Microchip Technology Inc has introduced a PIC32 Bluetooth starter kit. The kit includes a board with a PIC32 microcontroller, HCI-based Bluetooth radio, Cree high-output multi-color LED, 3 standard single-color LEDs, an analog 3-axis accelerometer, analog temperature sensor and 5 push buttons for user-defined inputs. In addition the PICkit™ On Board (PKOB) eliminates the need for an external debugger/programmer and supports USB connectivity and GPIOs for rapid development of Bluetooth Serial Port Profile (SPP), USB and general-purpose applications. To support Bluetooth audio the starter kit also includes an interface for a plug-in audio CODEC daughter card set for release at a later stage.
Microchip Bluetooth Starter Kit - [Link]
by Kathy Yang @ elecfreaks.com:
ElecFreaks will launch a multi-axis unmanned helicopter series: ELF. As the name suggests, this series will be surprisingly tiny. Aimed to design a very compact, portable, able to fly in any place multi-axis helicopter, we will use smart phones app (must support Bluetooth 4.0) instead of remote control. Smaller also means more security and therefore would be more suitable for various occasions and people. If you are a child, this helicopter will be like any other toy of yours. Like always, we will open source all the information. If you are an advanced gamer, this helicopter will be perfect for research and development. If you are just a junior gamer who don’t care details that much, it’s totally ok, ELF got novice mode to allow press-one-key takeoff.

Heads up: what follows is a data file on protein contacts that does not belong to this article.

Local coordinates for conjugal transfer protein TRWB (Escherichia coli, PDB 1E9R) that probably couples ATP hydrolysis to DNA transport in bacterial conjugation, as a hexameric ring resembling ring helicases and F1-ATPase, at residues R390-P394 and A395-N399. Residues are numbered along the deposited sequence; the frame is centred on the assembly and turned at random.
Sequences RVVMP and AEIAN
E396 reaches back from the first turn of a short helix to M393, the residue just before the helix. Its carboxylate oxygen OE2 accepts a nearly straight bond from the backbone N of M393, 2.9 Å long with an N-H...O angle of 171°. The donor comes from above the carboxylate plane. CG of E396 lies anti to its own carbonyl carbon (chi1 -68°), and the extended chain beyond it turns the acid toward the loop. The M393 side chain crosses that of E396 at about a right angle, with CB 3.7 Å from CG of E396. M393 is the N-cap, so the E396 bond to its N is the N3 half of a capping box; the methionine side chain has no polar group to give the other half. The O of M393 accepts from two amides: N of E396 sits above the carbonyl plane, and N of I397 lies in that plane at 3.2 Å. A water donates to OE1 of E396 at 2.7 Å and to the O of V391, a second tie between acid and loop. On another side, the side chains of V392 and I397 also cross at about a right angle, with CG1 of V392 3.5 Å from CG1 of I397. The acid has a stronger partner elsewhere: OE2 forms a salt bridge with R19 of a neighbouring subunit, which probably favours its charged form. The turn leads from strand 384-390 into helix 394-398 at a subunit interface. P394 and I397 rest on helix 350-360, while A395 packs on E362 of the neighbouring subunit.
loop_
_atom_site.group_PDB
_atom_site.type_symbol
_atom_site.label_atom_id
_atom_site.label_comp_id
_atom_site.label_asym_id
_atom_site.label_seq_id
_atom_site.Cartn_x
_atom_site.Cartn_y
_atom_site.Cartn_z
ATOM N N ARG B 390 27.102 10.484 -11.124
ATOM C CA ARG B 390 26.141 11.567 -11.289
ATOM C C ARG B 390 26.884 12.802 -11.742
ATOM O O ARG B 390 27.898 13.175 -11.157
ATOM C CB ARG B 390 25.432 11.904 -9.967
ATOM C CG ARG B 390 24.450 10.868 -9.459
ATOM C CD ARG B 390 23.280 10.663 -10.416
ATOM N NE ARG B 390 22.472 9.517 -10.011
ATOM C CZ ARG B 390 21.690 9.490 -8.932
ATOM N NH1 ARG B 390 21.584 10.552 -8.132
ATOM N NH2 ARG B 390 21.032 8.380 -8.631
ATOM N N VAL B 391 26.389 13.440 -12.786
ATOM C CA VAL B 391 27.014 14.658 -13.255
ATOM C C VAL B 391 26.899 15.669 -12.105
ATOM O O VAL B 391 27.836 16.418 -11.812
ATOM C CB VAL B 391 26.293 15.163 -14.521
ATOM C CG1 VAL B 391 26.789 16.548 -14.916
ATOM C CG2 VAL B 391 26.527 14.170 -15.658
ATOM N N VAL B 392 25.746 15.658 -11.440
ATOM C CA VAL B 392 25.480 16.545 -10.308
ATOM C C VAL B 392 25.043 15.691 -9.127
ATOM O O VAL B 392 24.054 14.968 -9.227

Drone ELF First Successful Trial Flight - [Link]
We have already seen a number of ideas for tracking tags seeking funds on Kickstarter, most systems are limited by the range of Bluetooth communication with a smart device. This system from Iotera tackles the problem using cloud-based thinking: The basic wireless system consists of one or more tags or ‘iotas’ and a home base unit. Each 22 x 11 x 3 mm iota contains a chip, accelerometer, temperature sensor, speaker, RF transceiver, Bluetooth (unused so far) and a battery to give up to three months operation. Each iota communicates with the home base unit using wireless channels in the 902 to 928 MHz band giving a range of up to four-miles. Back home, the base unit receives the low-speed transmissions from the iota tag and forwards the information to a server via a Wi-Fi connection.
Novel Cloud-based Tag System - [Link]